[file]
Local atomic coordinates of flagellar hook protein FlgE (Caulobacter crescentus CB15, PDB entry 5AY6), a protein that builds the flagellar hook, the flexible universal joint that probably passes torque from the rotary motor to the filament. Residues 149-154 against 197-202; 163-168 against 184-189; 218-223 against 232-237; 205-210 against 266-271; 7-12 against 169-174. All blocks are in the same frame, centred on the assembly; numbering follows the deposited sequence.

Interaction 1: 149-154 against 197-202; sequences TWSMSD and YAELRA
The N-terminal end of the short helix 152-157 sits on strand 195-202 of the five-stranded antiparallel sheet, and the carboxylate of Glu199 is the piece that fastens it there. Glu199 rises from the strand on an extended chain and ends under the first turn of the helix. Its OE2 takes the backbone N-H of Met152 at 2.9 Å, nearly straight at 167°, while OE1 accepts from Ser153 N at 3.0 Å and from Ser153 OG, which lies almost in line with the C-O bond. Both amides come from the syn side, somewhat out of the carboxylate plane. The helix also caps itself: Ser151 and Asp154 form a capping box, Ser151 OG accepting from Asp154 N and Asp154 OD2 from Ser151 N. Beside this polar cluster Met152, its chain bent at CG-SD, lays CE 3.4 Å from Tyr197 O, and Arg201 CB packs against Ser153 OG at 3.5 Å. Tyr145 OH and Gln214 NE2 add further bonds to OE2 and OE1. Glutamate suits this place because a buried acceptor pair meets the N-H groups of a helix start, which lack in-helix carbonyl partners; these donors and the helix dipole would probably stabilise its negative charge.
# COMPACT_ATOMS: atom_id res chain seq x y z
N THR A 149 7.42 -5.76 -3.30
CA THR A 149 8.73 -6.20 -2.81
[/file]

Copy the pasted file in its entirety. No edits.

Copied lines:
Local atomic coordinates of flagellar hook protein FlgE (Caulobacter crescentus CB15, PDB entry 5AY6), a protein that builds the flagellar hook, the flexible universal joint that probably passes torque from the rotary motor to the filament. Residues 149-154 against 197-202; 163-168 against 184-189; 218-223 against 232-237; 205-210 against 266-271; 7-12 against 169-174. All blocks are in the same frame, centred on the assembly; numbering follows the deposited sequence.

Interaction 1: 149-154 against 197-202; sequences TWSMSD and YAELRA
The N-terminal end of the short helix 152-157 sits on strand 195-202 of the five-stranded antiparallel sheet, and the carboxylate of Glu199 is the piece that fastens it there. Glu199 rises from the strand on an extended chain and ends under the first turn of the helix. Its OE2 takes the backbone N-H of Met152 at 2.9 Å, nearly straight at 167°, while OE1 accepts from Ser153 N at 3.0 Å and from Ser153 OG, which lies almost in line with the C-O bond. Both amides come from the syn side, somewhat out of the carboxylate plane. The helix also caps itself: Ser151 and Asp154 form a capping box, Ser151 OG accepting from Asp154 N and Asp154 OD2 from Ser151 N. Beside this polar cluster Met152, its chain bent at CG-SD, lays CE 3.4 Å from Tyr197 O, and Arg201 CB packs against Ser153 OG at 3.5 Å. Tyr145 OH and Gln214 NE2 add further bonds to OE2 and OE1. Glutamate suits this place because a buried acceptor pair meets the N-H groups of a helix start, which lack in-helix carbonyl partners; these donors and the helix dipole would probably stabilise its negative charge.
# COMPACT_ATOMS: atom_id res chain seq x y z
N THR A 149 7.42 -5.76 -3.30
CA THR A 149 8.73 -6.20 -2.81